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wine unadulterated with any strengthening by drugging that delicate wine with spirits. or coloring matter. It is really unac- As a warning to the consumer of Falstaff's countable that a thing in itself so excellent favorite Sack, we will in conclusion of this as good wine must needs be drugged by paper copy a paragraph from the volume meddling improvers upon the bandiwork of before us, although Mr. Wallis pleads nature. Pure wine is seldom exported guilty to limited information in the premifrom Spain or Portugal. A late writer has ses :-“No Sherry exported, not even the created almost a panic among the wine best, is a simple, unprepared production of drinkers of England by his exposition of nature. It is, all of it, the result of time, sundry secrets attending the manufacture mixture, and much doctoring. The finest of Port. We forget his statistics, nor is the growth of the district immediately have we the pamphlet at hand. But it about Xeres, and its natural purity is only would appear that the Port wine we drink violated by the admixture of something in this country is invariably an article better of the same sort. The oldest, richwhose fermentation has been stopped (coupe est, and most generous wines, are kept and the French wine-growers call it) by an ad- used especially to give body, strength, and mixture of brandy in a frightful proportion. flavor to the new ones that need them. The theory is, that all wines if allowed to The inferior qualities come from the disferment to the full extent are somewhat tricts along the coast. These last, good sharp to the taste while new, and that this enough in themselves and when left to peculiar flavor which would betray the date themselves, become any thing but nectar of the vintage can be disguised by inter- by the time they have been manufactured rupting the process of fermentation. The into sherry. Some of them, to be sure, imperfect, stunted liquor obtained in this enriched by the judicious admixture of the artificial manner, though pleasing to the vino jeneroso, become sound and respectapalate, requires some further “ doctoring” ble wines, and there is no knowing how to disguise other characteristics attendant much of homely San Lucar, and even dry upon wine insufficiently fermented. So Malaga, passes into the cellars and down that to cover up the fraud with another the throats of the Anglo-Saxons yearly, fraud, more brandy, together with coloring with the name and at the cost of the ripest matter, is added. It seems that the evil, Jerezano. But this is not the worst. Imas regards port wine, originates in the fact mense quantities prepared especially for exthat the vintage of 1824 was remarkably portation, and at cheap rates, have their successful. The wine raised that year had principal virtues given to them by the all the properties of excellent wine in its liberal use of bad brandy; and it is with utmost perfection. The inferior produce them chiefly that the sherry-drinking world of subsequent seasons found the fastidious is drugged.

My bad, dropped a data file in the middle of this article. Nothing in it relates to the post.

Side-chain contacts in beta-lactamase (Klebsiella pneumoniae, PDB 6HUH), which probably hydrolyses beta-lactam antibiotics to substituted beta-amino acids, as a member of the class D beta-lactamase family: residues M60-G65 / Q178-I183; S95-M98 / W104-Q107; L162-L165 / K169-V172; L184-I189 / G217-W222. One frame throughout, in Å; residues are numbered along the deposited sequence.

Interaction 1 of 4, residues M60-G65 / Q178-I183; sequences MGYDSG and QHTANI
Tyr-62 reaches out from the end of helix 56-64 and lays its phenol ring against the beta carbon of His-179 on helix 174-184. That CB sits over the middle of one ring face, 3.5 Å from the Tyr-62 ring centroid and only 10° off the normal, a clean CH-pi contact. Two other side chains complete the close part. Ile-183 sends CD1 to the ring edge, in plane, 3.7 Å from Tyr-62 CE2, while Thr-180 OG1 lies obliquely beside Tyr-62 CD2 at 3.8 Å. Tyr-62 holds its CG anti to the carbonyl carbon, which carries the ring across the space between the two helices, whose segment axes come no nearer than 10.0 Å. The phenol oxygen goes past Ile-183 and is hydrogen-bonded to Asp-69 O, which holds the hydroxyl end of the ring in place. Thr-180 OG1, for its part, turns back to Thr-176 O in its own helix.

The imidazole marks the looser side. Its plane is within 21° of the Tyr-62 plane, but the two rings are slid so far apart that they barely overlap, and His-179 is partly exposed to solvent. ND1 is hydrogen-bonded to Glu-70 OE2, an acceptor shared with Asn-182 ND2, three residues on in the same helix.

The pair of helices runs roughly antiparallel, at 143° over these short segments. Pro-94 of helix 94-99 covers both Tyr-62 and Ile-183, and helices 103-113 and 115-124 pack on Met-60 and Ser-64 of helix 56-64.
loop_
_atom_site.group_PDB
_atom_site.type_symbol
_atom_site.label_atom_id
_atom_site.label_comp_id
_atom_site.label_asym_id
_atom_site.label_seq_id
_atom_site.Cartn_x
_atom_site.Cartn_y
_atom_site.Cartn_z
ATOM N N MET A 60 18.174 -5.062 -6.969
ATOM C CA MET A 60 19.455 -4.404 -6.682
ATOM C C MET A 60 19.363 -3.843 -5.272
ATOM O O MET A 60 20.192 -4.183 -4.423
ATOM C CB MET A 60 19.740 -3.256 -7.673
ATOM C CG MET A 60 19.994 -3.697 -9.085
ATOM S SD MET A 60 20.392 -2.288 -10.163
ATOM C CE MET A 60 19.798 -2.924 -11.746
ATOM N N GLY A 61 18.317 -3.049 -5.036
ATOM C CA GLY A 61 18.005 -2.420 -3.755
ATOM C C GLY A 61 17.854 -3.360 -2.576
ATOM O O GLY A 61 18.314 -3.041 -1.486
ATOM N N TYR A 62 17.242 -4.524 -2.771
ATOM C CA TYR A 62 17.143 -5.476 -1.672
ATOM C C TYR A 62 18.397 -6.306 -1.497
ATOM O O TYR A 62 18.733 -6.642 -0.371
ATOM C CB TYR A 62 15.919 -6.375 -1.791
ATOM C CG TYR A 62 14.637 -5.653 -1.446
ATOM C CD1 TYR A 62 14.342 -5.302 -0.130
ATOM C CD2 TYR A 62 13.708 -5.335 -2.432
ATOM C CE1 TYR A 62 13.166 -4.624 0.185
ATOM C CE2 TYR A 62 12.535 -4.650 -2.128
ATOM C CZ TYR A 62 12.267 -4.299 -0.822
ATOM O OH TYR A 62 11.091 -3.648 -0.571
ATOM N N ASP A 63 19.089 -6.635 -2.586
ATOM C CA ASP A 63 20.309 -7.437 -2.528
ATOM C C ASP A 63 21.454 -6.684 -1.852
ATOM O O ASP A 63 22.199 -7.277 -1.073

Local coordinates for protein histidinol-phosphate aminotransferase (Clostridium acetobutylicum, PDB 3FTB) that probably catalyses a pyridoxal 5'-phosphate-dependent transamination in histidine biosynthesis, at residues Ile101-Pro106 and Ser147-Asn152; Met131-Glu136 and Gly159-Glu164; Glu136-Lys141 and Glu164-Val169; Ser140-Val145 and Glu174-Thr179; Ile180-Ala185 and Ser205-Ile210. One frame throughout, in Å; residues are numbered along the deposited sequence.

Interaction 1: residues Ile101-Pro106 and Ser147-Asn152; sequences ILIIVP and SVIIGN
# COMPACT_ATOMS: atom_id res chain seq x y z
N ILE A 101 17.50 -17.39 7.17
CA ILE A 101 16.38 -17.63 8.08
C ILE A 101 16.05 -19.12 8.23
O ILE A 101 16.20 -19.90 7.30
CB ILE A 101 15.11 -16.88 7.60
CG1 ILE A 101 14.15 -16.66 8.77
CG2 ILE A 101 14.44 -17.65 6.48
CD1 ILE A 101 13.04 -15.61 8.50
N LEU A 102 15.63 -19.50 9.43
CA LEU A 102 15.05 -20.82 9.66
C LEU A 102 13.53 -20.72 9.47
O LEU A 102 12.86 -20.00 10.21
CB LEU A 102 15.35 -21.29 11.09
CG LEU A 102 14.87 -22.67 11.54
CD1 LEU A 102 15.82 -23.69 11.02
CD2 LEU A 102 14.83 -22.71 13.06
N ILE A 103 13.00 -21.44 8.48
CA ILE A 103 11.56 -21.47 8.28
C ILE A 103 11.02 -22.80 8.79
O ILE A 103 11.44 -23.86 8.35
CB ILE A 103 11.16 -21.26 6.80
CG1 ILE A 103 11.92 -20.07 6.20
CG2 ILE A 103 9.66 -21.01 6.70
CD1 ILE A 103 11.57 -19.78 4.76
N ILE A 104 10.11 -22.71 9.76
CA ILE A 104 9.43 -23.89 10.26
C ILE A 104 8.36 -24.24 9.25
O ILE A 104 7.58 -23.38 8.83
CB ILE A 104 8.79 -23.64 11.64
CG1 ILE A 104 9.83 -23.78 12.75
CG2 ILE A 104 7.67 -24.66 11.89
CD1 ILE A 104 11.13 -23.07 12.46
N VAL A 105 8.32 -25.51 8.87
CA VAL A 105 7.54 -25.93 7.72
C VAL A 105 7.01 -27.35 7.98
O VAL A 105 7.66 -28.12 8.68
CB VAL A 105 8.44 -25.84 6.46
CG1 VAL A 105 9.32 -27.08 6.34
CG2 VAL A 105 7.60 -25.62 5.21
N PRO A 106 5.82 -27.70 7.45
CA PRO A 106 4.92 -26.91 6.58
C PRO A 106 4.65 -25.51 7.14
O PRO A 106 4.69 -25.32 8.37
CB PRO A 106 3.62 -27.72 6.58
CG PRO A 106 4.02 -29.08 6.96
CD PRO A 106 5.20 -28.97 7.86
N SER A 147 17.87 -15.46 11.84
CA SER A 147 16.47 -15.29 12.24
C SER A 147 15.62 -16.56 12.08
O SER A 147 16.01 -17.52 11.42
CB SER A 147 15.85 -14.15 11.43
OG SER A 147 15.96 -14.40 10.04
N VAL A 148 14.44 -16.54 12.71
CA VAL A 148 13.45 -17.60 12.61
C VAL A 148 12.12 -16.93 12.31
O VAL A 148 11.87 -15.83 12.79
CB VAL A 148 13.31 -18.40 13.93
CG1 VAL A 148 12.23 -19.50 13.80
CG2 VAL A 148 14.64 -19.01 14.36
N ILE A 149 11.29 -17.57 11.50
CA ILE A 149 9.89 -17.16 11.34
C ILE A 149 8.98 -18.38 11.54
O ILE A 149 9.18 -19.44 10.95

A wine of fine customer wholly intractable, and the ex- quality, eight or ten years old, will cost at porters were obliged to resort to fraud in Šeres, at least four dollars the gallon. order to gratify the public (English) taste. Those who know what our tariffs are and Such is the explanation of the author of have been, and who can calculate the cost the pamphlet in question. But we think of transportation, may judge from the that the practice he refers to has been for range of prices with us." a very long time in use in most wine grow- From these hasty remarks it is easy to ing conntries.